A new source of cash fell into the laps of Springfield lobbyists this past week.
Several New York-based stock-trading firms have hired statehouse lobbyists. But they don't want the lobbyists to lobby for or against anything.
The state's new deputy governor, 29-year-old New York native Bradley Tusk, evidently has a lot to learn. Tusk was appointed to the important job not long ago even though he has absolutely no Illinois political experience and has never managed anything larger than a tiny staff.
You might have heard that Illinois Governor Rod Blagojevich wants to "re-finance" some state debt, which will supposedly free up $1.9 billion to help close the state's massive $4.8-billion budget deficit.
But the media coverage of this plan has been ill-informed, at best, mainly because the governor has done a good job of obfuscating the issue.
Back in the day, Ray Frias was one of the sharpest political operators at the Illinois statehouse.
The Chicago south-sider was first elected to the Illinois House in 1992 after securing the unlikely support of the Illinois State Medical Society, a usually Republican-leaning group with very deep pockets.
The general reaction to Illinois Governor Rod Blagojevich's appointment of Bradley Tusk as his new deputy governor to replace Doug Scofield is not exactly drawing rave reviews.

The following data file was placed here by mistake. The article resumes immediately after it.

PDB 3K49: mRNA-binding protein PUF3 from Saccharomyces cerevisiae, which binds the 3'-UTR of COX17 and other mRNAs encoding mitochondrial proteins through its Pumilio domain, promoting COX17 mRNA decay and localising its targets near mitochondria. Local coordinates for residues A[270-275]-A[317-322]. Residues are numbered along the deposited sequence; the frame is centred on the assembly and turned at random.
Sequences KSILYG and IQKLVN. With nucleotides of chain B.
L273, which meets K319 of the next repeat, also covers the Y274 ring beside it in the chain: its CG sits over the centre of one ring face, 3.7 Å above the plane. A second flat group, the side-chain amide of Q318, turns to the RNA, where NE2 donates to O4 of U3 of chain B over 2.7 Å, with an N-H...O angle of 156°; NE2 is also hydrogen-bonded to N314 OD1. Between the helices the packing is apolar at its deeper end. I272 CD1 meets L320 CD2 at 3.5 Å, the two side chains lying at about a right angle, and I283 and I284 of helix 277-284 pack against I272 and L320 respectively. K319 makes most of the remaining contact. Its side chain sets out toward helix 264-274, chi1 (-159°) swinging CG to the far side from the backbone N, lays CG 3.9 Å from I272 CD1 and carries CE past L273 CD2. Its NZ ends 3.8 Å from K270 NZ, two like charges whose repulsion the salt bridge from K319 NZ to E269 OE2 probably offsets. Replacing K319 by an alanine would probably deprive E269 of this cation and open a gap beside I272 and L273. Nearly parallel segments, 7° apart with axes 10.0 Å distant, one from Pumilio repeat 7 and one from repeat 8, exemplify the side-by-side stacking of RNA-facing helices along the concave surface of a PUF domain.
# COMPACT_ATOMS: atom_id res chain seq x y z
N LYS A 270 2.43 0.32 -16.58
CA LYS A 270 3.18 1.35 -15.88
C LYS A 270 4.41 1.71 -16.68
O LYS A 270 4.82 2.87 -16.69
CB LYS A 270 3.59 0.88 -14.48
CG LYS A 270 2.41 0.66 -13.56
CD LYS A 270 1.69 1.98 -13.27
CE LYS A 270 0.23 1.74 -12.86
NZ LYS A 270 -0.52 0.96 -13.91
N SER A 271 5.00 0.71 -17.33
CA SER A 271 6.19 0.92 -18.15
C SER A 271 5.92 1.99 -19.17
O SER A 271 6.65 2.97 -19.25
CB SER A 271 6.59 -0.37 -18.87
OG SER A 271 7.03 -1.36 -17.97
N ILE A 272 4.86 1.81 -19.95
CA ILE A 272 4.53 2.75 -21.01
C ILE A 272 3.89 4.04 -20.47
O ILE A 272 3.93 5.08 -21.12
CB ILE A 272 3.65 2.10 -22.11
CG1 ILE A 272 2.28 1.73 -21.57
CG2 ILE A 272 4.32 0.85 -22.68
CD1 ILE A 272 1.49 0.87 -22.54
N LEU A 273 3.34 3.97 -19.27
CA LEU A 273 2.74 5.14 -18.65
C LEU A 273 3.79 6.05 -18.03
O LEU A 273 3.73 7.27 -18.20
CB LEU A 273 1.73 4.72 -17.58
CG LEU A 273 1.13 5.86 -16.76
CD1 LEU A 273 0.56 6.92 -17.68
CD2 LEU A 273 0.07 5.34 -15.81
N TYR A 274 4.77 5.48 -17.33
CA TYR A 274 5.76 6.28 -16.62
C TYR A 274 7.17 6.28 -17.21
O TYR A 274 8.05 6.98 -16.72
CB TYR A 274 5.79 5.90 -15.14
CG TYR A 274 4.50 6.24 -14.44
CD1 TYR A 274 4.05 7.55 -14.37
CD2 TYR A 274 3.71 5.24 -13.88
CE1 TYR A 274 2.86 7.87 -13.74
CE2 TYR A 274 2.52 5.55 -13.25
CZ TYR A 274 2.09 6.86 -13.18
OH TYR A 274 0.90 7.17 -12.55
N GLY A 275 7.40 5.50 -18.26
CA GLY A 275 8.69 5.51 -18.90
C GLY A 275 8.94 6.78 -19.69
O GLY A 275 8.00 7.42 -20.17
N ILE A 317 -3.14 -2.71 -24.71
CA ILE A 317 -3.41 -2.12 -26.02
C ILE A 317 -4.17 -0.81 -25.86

Scofield resigned as deputy governor to "spend more time with his family" after less than two months on the job.
Just when you think you've seen it all, Pat Quinn hits the mute button - a device nobody ever thought he possessed.
Lieutenant Governor Quinn, a self-styled consumer activist, has for well over 20 years raged against the political clout wielded by the company formerly known as Ameritech, then Ameritech/SBC, and now just plain ol' SBC.
Illinois State Representative Julie Hamos (D-Chicago) begged me last week not to make her out to be some kind of lone-wolf hero or get her in trouble with her fellow legislators. But what she did rates a notice.
Just one month into his term as governor, Rod Blagojevich has already alienated legislators and other politicians who should be completely in his corner.
Last Tuesday, a group of 20 elected African-American officials from Chicago's west side, including U.
Ten years in the minority often frustrated the Illinois Senate Democrats to no end. They would sponsor bills that had passed the House with huge bipartisan majorities - and often with significant public support - only to watch them quietly die in the Senate Rules Committee, which was controlled with an iron fist by the Republicans.
Every now and then it might be healthy for a reporter/columnist to get slammed in the media and have his motives and integrity questioned. It could be a humbling experience for those of us who make our livings routinely and cynically questioning the motives and integrity of others.